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When It's a Bad Time - Web Event 2.

Celeste's picture

When It’s A Bad Time 

The college process is hardly kind to anybody.  As a freshman in college, I am finding myself looking back on my admissions process with more of an understanding as to its long-term effect on the mind.  The selection process utilized by most colleges and universities essentially aims to compare the qualities and statistical achievements of a student to those of the current student body, thus determining a certain “fit” that must be met to determine acceptance to the school. A mosaic of sorts, or so it seems they aim for: what “student” are you, and is that what we are looking for in our “community”?


Bryn Mawr was the only college that seemed truly invested in figuring out my place (or lack thereof) in the college’s community.  Admittedly, it is a huge marketing pull on their part.  Standing with such open arms on the opposite side of the harrowing college process was indeed a wonderful feeling, but it prevented me from accurately reflecting on the extremely problematic nature of the pre-college admissions process, more specifically towards those who struggle or have struggled with mental illness.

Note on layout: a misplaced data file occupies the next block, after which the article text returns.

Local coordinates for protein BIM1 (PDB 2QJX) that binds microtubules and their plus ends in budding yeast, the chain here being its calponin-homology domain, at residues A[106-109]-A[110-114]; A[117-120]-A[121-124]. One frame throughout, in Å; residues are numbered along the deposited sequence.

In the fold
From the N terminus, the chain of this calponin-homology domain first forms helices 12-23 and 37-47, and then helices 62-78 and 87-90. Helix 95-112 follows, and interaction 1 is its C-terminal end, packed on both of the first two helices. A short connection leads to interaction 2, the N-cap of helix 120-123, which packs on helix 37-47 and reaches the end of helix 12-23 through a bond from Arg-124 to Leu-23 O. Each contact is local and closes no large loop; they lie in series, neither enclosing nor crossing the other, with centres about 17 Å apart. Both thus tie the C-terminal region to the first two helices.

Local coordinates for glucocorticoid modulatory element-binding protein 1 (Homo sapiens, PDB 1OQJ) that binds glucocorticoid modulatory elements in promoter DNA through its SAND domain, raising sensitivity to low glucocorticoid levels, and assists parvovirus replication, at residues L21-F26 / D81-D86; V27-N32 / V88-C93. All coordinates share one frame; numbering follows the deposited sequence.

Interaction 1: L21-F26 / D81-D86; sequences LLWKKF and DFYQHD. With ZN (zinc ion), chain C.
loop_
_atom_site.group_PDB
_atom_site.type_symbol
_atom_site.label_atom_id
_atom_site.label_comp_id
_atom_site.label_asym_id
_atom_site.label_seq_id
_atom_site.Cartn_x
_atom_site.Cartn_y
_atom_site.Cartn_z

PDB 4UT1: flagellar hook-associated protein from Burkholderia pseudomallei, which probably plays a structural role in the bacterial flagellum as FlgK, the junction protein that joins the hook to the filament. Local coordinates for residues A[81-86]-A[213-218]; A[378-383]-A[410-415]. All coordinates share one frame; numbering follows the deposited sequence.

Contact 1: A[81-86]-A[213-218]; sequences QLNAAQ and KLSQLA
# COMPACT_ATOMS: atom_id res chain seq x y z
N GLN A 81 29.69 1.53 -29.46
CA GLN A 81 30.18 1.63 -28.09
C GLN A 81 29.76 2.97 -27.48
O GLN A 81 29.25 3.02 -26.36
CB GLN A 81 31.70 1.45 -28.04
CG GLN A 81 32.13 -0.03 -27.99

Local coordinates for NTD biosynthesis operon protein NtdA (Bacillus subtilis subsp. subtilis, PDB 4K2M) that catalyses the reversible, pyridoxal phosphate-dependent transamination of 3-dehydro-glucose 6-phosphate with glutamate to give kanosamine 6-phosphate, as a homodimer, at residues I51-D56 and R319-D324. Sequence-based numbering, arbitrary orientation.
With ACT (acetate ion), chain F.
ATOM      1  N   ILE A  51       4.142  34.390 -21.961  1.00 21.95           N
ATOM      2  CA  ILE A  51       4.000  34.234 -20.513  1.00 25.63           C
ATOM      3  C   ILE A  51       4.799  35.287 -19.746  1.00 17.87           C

I have generally heard two different methods for addressing one’s mental disability on a college application. A student might wrestle with the potential ramifications of disclosing prior psychiatric treatment and thus having to decide between anonymity and stigma, or use previous struggle to look “better” and more improved as a person in an essay setting. It seems that admissions offices either exoticise or reject previous experience with mental illness.  In some cases, evidence of mental illness during a certain portion of the high school academic performance could explain lower grades, and provide context to numbers that could have otherwise “looked bad”.  However, that hardly cancels out the common fear that past or current psychological treatment could wrongly suggest a student is not fit for the academic climate of a certain institution.


The problem lies in prioritizing “abnormalities”.  A three month stay (and therefore three months absence from school) in a hospital from physiological illness is acceptable—but receiving in-patient treatment at psychiatric treatment facility triggers a red flag in an application.  By taking time to seek help full-time at some point, does that imply an episode could happen again, and if so, does that make a student less valuable overall? Why is this?  What is the method for determining the effectiveness and productivity of a mind?  Some of our greatest minds have been troubled.  We study them—idolize their uniquenesses—yet apparently, they only can be studied by the normal, those who are consistently productive on the stopwatch of society.